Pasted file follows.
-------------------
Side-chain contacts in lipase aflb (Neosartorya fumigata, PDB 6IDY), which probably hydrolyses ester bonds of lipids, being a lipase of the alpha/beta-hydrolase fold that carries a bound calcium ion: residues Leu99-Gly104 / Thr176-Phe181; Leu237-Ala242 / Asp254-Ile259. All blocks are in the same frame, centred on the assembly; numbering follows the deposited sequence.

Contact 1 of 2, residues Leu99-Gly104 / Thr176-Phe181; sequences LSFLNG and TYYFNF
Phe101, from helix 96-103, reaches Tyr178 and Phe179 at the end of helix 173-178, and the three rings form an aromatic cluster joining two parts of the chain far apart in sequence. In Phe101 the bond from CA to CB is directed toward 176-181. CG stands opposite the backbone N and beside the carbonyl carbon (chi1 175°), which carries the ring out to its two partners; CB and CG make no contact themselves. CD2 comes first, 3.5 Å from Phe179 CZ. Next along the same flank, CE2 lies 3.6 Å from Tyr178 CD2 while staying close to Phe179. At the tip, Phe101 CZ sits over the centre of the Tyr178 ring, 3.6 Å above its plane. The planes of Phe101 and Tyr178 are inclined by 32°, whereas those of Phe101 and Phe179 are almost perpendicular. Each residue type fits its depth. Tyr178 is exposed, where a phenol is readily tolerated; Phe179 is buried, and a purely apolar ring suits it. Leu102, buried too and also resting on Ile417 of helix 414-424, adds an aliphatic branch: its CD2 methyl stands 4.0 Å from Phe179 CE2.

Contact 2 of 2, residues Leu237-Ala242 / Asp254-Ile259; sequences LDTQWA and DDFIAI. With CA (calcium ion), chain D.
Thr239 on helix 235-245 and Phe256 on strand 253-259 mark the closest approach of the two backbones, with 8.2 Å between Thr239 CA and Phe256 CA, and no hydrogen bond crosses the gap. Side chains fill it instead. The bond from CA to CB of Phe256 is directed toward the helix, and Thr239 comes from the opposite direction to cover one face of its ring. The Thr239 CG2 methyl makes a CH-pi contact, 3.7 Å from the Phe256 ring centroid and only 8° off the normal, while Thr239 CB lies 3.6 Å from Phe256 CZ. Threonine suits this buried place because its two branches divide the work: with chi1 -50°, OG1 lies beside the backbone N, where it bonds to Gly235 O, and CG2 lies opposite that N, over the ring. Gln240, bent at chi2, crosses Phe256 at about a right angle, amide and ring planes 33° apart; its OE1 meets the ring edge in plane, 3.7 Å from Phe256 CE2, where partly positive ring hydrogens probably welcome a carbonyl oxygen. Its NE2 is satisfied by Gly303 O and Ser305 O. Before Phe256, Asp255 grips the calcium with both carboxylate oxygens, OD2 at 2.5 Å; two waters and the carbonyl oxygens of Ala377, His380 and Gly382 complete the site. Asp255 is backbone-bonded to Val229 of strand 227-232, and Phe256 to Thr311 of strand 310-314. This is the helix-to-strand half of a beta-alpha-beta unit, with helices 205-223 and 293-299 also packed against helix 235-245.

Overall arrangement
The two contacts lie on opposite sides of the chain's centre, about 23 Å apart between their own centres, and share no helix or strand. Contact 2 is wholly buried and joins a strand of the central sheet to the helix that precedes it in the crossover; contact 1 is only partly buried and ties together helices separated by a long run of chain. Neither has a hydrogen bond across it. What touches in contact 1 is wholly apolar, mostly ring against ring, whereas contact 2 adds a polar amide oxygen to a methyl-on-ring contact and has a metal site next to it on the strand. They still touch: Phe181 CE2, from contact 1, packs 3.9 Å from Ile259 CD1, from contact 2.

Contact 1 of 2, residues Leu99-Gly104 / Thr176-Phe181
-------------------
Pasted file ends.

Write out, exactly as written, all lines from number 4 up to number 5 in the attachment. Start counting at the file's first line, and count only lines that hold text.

Contact 2 of 2, residues Leu237-Ala242 / Asp254-Ile259; sequences LDTQWA and DDFIAI. With CA (calcium ion), chain D.
Thr239 on helix 235-245 and Phe256 on strand 253-259 mark the closest approach of the two backbones, with 8.2 Å between Thr239 CA and Phe256 CA, and no hydrogen bond crosses the gap. Side chains fill it instead. The bond from CA to CB of Phe256 is directed toward the helix, and Thr239 comes from the opposite direction to cover one face of its ring. The Thr239 CG2 methyl makes a CH-pi contact, 3.7 Å from the Phe256 ring centroid and only 8° off the normal, while Thr239 CB lies 3.6 Å from Phe256 CZ. Threonine suits this buried place because its two branches divide the work: with chi1 -50°, OG1 lies beside the backbone N, where it bonds to Gly235 O, and CG2 lies opposite that N, over the ring. Gln240, bent at chi2, crosses Phe256 at about a right angle, amide and ring planes 33° apart; its OE1 meets the ring edge in plane, 3.7 Å from Phe256 CE2, where partly positive ring hydrogens probably welcome a carbonyl oxygen. Its NE2 is satisfied by Gly303 O and Ser305 O. Before Phe256, Asp255 grips the calcium with both carboxylate oxygens, OD2 at 2.5 Å; two waters and the carbonyl oxygens of Ala377, His380 and Gly382 complete the site. Asp255 is backbone-bonded to Val229 of strand 227-232, and Phe256 to Thr311 of strand 310-314. This is the helix-to-strand half of a beta-alpha-beta unit, with helices 205-223 and 293-299 also packed against helix 235-245.